Budget phones aren’t necessarily bad, the Orange San Francisco springs to mind, and the current state of the market shows there’s a lot of choice for people looking to spend sub-£150 on a new device. With so much choice, it takes something rather special to stand out from the crowd, so does HTC’s new phone have enough going for it?
Upon getting our hands on the device for the first time, we can’t really fault the build of the product. The lozenge-shaped device has a plastic face, but a rubber coated back, which makes gripping the device a lot easier. It has a nice weight to it, and its size makes it truly portable. Although we must stress that the bigger handed amongst us may struggle to get to grips with the size of the Explorer. Around the sides you’ll find a volume rocker, power button, 3.5mm audio jack and a microUSB port.
Turning the phone on for the first time will show the 3.2-inch display in all its glory, sporting a frightfully average 320 x 480 resolution. Although we do take in to consideration the budget nature of the device, we were still mightily underwhelmed by the clarity of the screen. Text and app icons look slightly pixilated, and colours tend to look dull.
We did appreciate, however, that the Explorer did come with the stock Google apps, and a few other treats, but we don’t expect to add much to your list of apps until you purchase a microSD card, as the internal storage of the Explorer is a paltry 90 megabytes.
Under the bonnet is a 600MHz Cortex A5 processor with 512MB of RAM. On paper it’s another disappointment, but for the size of the device, the processor copes well. Watching videos through the Youtube app worked fine, and playing less-powerful games was a breeze. Switching between the 7 homescreens on offer was also a doddle, and even when we had packed the screens with widgets, we still had no lag. You’ll notice some slowdown once you start running numerous apps at the same time, however.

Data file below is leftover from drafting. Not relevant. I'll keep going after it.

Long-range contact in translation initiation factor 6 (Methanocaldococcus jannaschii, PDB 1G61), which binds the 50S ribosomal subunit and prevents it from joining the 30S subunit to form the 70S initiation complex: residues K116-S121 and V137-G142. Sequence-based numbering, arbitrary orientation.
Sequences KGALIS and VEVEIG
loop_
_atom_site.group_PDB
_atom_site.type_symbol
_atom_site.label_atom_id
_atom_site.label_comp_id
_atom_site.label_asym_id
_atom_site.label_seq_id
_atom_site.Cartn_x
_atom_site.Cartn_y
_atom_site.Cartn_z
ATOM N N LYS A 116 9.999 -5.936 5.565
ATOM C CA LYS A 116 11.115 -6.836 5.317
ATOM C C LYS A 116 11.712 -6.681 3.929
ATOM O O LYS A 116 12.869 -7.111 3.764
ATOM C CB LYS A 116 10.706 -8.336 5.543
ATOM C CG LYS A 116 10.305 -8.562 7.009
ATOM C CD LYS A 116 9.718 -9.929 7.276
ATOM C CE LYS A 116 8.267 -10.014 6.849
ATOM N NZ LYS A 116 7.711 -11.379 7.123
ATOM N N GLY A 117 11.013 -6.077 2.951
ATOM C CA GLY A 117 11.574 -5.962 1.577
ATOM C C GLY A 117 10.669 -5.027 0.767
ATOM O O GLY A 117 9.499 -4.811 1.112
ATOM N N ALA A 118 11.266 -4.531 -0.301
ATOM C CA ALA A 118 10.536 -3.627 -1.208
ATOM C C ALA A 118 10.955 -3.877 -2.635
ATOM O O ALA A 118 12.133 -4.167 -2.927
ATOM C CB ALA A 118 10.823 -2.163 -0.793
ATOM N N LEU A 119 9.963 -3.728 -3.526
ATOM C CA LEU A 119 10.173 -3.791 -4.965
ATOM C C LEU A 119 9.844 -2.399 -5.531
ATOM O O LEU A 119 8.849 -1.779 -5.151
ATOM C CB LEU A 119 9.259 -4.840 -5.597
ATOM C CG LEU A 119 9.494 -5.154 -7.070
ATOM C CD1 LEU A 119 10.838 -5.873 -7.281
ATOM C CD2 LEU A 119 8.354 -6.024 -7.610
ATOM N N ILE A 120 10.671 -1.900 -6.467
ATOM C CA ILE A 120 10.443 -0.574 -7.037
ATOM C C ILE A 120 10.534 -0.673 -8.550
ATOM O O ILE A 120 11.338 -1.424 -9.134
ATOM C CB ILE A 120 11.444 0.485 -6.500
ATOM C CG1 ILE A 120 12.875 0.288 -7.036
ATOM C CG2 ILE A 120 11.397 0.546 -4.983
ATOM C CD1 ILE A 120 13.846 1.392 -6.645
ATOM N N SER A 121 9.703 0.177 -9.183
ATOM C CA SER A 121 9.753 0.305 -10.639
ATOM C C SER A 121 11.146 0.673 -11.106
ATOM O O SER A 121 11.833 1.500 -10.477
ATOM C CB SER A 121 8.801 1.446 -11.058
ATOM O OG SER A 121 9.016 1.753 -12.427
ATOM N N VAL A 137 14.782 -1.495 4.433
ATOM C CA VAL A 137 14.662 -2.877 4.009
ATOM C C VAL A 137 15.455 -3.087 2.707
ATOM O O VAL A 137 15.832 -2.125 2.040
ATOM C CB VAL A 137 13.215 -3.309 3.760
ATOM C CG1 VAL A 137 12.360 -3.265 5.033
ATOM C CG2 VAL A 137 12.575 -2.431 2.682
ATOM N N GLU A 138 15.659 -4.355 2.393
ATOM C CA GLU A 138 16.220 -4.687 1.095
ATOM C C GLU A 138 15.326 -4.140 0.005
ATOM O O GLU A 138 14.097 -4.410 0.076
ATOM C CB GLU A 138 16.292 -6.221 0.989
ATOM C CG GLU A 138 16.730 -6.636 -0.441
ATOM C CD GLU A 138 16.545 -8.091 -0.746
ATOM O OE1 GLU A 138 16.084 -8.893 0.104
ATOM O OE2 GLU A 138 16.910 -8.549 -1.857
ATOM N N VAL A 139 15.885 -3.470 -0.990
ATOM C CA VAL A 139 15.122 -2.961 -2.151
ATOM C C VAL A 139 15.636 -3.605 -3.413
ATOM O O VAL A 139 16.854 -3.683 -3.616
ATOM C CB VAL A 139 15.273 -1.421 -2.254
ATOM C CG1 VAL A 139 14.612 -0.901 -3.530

The term budget has been thrown about a lot in this review, but it’s the perfect word to describe the camera on offer here. With no flash, the camera often produced sub-par photos, and shooting with just a three megapixel camera left the majority of our shots looking bland and blurred. It doesn’t get much better with the video recording, which at best, can be shot at 480p. Once again, we understand that the phone is being aimed as a budget device, but it simply feels like the camera is just another corner cut.
We were happy enough to see the ever faithful Gingerbread (2.3) OS update on board and it works well enough. Having access to the full Android Market is also a major plus point, so for those looking to enter the Android Market for the first time, you’ll have no problem getting to grips with Angry Birds!
On the whole, before turning on the device, we were relatively impressed with the HTC Explorer. We liked the simple design, and the rubber backplate had a sense of quality about it. But it’s when you start to delve a little deeper when the problems really start to surface. The low resolution, poor camera and disappointing internal storage ultimately let the device down, and overshadow what’s good about the device, mainly its looks and speed. If you shop around, you’ll be able to find a similarly priced phone with better credentials than the HTC Explorer, a wasted opportunity to be different.